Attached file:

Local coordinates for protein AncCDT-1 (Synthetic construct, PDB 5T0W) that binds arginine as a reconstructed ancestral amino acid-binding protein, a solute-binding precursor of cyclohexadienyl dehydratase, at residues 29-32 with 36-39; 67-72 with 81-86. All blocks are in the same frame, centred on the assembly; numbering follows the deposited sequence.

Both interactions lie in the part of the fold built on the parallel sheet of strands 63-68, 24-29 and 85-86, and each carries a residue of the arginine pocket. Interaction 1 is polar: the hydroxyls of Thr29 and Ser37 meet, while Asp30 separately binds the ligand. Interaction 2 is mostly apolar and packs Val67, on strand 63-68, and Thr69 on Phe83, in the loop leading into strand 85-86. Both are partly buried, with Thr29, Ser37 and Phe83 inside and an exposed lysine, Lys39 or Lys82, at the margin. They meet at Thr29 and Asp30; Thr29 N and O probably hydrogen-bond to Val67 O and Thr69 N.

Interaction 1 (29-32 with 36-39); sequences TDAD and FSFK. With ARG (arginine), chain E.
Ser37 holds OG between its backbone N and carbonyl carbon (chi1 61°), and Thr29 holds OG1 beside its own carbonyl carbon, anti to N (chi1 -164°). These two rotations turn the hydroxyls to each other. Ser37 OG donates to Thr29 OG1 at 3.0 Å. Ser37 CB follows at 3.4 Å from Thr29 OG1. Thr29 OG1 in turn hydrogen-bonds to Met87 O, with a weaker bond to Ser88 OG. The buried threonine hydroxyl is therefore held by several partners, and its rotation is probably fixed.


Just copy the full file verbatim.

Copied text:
Local coordinates for protein AncCDT-1 (Synthetic construct, PDB 5T0W) that binds arginine as a reconstructed ancestral amino acid-binding protein, a solute-binding precursor of cyclohexadienyl dehydratase, at residues 29-32 with 36-39; 67-72 with 81-86. All blocks are in the same frame, centred on the assembly; numbering follows the deposited sequence.

Both interactions lie in the part of the fold built on the parallel sheet of strands 63-68, 24-29 and 85-86, and each carries a residue of the arginine pocket. Interaction 1 is polar: the hydroxyls of Thr29 and Ser37 meet, while Asp30 separately binds the ligand. Interaction 2 is mostly apolar and packs Val67, on strand 63-68, and Thr69 on Phe83, in the loop leading into strand 85-86. Both are partly buried, with Thr29, Ser37 and Phe83 inside and an exposed lysine, Lys39 or Lys82, at the margin. They meet at Thr29 and Asp30; Thr29 N and O probably hydrogen-bond to Val67 O and Thr69 N.

Interaction 1 (29-32 with 36-39); sequences TDAD and FSFK. With ARG (arginine), chain E.
Ser37 holds OG between its backbone N and carbonyl carbon (chi1 61°), and Thr29 holds OG1 beside its own carbonyl carbon, anti to N (chi1 -164°). These two rotations turn the hydroxyls to each other. Ser37 OG donates to Thr29 OG1 at 3.0 Å. Ser37 CB follows at 3.4 Å from Thr29 OG1. Thr29 OG1 in turn hydrogen-bonds to Met87 O, with a weaker bond to Ser88 OG. The buried threonine hydroxyl is therefore held by several partners, and its rotation is probably fixed.